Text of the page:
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Azerbaijan Announces Increase Of Its Peacekeeping Contingent In Afghanistan

By Mushvig Mehdiyev December 7, 2017


The peacekeeping contingent of 94 soldiers has been tasked with providing security at the Kabul International Airport. / Wikiwand

Azerbaijan will be increasing its level of effort in international peacekeeping missions.

On Monday, the defense ministry announced it will be increasing its number of troops serving under NATO’s Resolute Support Mission in Afghanistan upon the order of the Commander-in-Chief of Azerbaijan, President Ilham Aliyev.

“The process of increasing the number of peacekeepers is planned to be implemented until the first quarter of next year," read an official statement by the Defense Ministry.

Aliyev’s order has come just two weeks after his address in Brussels, where he met with NATO Secretary-General Jens Stoltenberg, where he said Azerbaijan would increase the number of servicemen to “further contribute to peace, security and stability in Afghanistan.”

Azerbaijan has been contributing to NATO operations in Afghanistan since 2003 under the International Security Assistance Force (ISAF) mission. The first detachment of Azerbaijani peacekeepers included nearly 100 soldiers that were tasked to team up with NATO servicemen for providing security to a television tower station, a central ammunition depot, and conducting regular patrols in the capital city of Kabul.

Since January 1, 2015, when NATO’s mission in Afghanistan entered into a new phase, peacekeepers have been helping to train, advise and assist Afghani security forces and institutions. The peacekeeping contingent of 94 soldiers has been tasked with providing security at the Kabul International Airport.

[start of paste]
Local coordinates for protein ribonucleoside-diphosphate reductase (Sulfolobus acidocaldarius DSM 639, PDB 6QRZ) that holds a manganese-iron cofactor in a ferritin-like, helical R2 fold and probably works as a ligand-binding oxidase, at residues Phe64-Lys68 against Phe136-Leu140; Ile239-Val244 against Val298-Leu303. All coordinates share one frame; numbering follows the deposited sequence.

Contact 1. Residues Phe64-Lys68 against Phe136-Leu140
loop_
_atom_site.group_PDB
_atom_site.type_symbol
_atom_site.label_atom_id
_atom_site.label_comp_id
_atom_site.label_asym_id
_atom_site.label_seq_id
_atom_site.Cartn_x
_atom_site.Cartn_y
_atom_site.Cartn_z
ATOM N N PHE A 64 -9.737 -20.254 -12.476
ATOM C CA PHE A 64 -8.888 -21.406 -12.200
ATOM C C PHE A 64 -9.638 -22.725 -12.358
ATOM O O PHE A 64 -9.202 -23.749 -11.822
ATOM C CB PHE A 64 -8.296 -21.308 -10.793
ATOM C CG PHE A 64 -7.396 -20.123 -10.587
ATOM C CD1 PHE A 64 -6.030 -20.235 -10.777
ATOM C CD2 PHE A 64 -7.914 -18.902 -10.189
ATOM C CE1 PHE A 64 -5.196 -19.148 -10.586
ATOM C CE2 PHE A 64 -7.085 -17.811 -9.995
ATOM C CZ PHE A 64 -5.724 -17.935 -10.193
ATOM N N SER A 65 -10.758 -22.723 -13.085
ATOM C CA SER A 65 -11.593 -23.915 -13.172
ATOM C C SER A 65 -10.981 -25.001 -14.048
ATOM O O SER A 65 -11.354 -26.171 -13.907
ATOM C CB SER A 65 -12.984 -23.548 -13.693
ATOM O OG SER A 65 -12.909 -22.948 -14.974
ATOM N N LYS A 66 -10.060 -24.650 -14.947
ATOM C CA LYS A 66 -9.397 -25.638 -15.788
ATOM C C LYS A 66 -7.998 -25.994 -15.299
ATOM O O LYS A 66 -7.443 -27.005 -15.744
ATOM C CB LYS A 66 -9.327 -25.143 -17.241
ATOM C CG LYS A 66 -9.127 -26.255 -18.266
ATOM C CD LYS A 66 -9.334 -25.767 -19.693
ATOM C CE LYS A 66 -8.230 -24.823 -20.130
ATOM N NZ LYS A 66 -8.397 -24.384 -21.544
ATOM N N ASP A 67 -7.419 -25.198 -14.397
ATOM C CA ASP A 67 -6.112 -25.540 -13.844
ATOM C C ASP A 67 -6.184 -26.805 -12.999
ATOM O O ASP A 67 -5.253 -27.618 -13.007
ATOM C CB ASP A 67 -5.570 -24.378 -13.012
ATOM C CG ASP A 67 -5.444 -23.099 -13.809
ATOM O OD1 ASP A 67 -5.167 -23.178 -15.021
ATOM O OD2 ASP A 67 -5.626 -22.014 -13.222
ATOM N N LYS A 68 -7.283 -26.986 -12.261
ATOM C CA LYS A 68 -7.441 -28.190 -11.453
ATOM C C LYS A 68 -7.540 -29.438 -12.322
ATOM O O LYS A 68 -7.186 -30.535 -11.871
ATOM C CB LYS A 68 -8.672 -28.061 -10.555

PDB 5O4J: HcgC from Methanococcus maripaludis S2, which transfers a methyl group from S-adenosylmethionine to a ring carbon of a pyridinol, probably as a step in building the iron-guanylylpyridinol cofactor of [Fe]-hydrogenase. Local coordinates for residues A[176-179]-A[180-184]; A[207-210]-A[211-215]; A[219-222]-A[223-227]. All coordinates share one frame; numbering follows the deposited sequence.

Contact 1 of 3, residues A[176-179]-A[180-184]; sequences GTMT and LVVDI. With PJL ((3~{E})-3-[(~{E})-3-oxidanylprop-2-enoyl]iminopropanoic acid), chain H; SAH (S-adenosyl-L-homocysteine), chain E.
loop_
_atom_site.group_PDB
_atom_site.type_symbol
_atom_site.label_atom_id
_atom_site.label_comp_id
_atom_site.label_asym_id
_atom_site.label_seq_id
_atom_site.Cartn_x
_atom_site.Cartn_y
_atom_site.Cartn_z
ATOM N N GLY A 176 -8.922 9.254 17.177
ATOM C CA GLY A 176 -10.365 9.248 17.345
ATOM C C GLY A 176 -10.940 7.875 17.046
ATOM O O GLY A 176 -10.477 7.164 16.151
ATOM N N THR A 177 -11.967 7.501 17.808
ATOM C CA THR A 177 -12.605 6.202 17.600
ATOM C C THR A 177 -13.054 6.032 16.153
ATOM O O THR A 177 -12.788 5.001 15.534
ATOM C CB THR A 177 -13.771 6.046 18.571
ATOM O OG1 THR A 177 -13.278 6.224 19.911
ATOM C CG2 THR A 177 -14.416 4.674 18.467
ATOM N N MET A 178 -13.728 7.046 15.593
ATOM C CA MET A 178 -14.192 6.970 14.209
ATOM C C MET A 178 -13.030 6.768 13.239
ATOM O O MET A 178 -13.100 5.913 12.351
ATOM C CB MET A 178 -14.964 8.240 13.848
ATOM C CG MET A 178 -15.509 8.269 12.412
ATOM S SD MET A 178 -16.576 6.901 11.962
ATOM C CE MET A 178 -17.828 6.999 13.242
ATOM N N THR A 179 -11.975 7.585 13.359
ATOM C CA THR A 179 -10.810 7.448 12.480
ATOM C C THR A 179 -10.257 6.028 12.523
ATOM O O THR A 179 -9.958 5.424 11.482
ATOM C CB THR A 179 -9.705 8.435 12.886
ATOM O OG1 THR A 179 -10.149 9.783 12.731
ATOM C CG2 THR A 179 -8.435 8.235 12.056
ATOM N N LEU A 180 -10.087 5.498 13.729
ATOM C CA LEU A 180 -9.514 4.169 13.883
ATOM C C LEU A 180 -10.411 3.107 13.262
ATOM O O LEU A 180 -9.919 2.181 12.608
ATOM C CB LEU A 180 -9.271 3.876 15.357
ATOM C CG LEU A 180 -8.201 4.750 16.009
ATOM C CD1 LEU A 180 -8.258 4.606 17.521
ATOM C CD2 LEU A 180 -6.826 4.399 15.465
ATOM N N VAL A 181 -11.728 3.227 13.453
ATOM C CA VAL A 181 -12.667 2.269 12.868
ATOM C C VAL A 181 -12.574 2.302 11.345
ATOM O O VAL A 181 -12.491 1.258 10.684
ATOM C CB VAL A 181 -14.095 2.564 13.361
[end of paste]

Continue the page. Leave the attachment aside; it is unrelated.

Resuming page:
“For now, the exact number of soldiers to be dispatched to Afghanistan as part of the decision to increase the current serving contingent is not known,” an official from Azerbaijan’s Defense Ministry told Caspian News, asking to not be identified.

Azerbaijan has had an official relationship with NATO since 1992, shortly after the country was founded following the collapse of the Soviet Union in December 1991.

By 1994, Azerbaijan teamed up with NATO through the Partnership for Peace program, which provides a diplomatic framework for non-NATO member states wishing to participate in NATO-led programs and activities. An Individual Partnership Action Plan (IPAP) with Azerbaijan was agreed upon, which gets revised every two years. IPAPs require holding regular political dialogues, systematizes bilateral cooperation between Azerbaijan and NATO, and allows for agreeing on new areas of cooperation of mutual interest in a more flexible manner.

ISAF has been NATO’s longest and arguably most challenging mission. The ISAF task force has included a record number of troops: 130,000 soldiers from 51 NATO and non-NATO partner nations.